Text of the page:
Aberdeen Women club captain Nadine Hanssen hopes to prove female players should not have to choose between football and family.
The 30-year-old will not play for the Dons again this season as she is expecting her second child in April 2024 with partner Kelle Roos, who is the Aberdeen men’s team goalkeeper.
Her final game in red was supposed to be against Partick Thistle on October 22, but the match was postponed due to Storm Babet and rescheduled for tomorrow at Cormack Park.
Hanssen, who gave birth to her son Romeo in December 2021, made her comeback from her first pregnancy when she signed for the Dons in September 2022, before making her debut against Glasgow City the following month.
In late October, the club announced Hanssen was expecting her second child in a social media post which included a picture of her, Roos and their son.
Hanssen is grateful for the support she has had from Aberdeen – saying her and Roos have always felt the Dons is a “warm and family club” since they moved north.
But she knows other female footballers who have been in the same situation as her have not shared the same positive experience.
In January 2023, Icelandic footballer Sara Bjork Gunnarsdottir, who now plays for Juventus, spoke out about the way she was treated while she was pregnant during her time at former club Lyon.
Gunnarsdottir won a maternity claim against the French giants – who withheld some of her salary during her pregnancy. Her former club was ordered to backdate pay worth £72,139 by Fifa.
“It (being pregnant) definitely should not hold you back from things,” said Hanssen.
“If you wish to have a family, I don’t think playing football should hold you back. It’s something you do see more and more – and that is definitely a good thing.
“If someone works in an office job and then becomes pregnant, you would never hear any problems about that.
“Your employer needs to support you with it and there shouldn’t be problems about it.
“It is your right as a woman to be pregnant and there should not be any issues with that.
“The club have been great with me. We are really happy and very grateful for their support.
“The team are excited and have been very supportive, too.
“I told Clint (Lancaster) in the earlier stages and he’s been absolutely great – I couldn’t be more happy to be around this team, the coaches and to have Clint as a manager.”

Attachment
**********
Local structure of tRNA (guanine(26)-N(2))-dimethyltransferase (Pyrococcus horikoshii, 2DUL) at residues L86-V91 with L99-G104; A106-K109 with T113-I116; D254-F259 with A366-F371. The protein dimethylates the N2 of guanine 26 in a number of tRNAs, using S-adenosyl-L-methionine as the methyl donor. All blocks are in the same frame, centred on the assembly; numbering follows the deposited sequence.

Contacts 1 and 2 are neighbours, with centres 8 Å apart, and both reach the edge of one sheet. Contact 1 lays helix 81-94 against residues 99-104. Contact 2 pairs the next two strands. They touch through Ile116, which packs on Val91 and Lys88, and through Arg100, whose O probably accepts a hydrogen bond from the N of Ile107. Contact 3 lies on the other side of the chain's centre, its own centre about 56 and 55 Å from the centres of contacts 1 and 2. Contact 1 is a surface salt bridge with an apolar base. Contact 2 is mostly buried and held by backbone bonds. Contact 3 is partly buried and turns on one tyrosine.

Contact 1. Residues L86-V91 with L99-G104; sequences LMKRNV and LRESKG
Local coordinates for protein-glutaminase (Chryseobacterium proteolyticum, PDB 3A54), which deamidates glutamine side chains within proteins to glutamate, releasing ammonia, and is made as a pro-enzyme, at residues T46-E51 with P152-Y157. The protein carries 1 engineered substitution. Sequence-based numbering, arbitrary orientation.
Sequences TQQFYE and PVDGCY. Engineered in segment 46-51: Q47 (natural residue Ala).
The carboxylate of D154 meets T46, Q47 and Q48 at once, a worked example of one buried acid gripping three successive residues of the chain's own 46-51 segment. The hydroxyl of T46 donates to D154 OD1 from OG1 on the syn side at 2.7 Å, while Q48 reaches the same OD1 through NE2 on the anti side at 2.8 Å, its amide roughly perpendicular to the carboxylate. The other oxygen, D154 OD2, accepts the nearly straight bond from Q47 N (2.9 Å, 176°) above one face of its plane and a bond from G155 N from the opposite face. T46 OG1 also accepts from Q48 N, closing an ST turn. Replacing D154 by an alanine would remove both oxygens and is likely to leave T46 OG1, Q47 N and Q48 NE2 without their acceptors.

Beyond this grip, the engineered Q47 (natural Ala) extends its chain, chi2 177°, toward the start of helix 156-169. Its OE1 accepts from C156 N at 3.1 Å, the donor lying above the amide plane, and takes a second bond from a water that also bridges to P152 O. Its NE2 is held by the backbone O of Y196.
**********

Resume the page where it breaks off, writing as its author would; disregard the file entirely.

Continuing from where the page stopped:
Staying in training during pregnancy important for Hanssen
When Hanssen was pregnant with her son Romeo, it coincided with the end of the FA WSL season and her contract with Aston Villa.
Things are different with this pregnancy, as she is contracted with Aberdeen on a deal which runs until the summer of 2024.
It means she will continue non-contact training with her Dons team-mates for as long as she can – and will be their “biggest supporter” from the sidelines.
“In my last pregnancy I was out of contract when I announced the news, so I wasn’t at the football club from when I was around 10 weeks,” Hanssen explained.
“It’s my benefit to stay training with the girls and be around them for as long as possible. It also helps with the transition of stepping away to then coming back.
“I want to stay on in training for as long as possible and, hopefully, still be valuable in a way to the team.
“That’s really important to me.”
Continuing playing prior to 12-week scan ‘helped’ Hanssen cope with ‘long wait’
Hanssen was pregnant when playing for the Dons in the SWPL this season, which she says helped her get through the early stages of her pregnancy as she still got to be the “same” player.
“Normally you tell people after the first scan which is around 12 weeks, so that was a pretty long wait,” said Hanssen.
“It kind of helped me because I hadn’t spoke to anyone about it.
“It is very real for you, but everyone just treated me as the same footballer.
“I was able to just play in the team like normal and that helped me focus on what I needed to do for the team on the pitch.”
Although she is currently making the most of the time before her new arrival, she admits she is not planning to hang her boots up permanently.
“I am enjoying the moments just now, but I do think about how life will be after April,” said Hanssen. “I have the feeling that I haven’t played my last game of football yet.
“You never know what will happen, but my feeling just now is that I do think about it (returning to playing again).”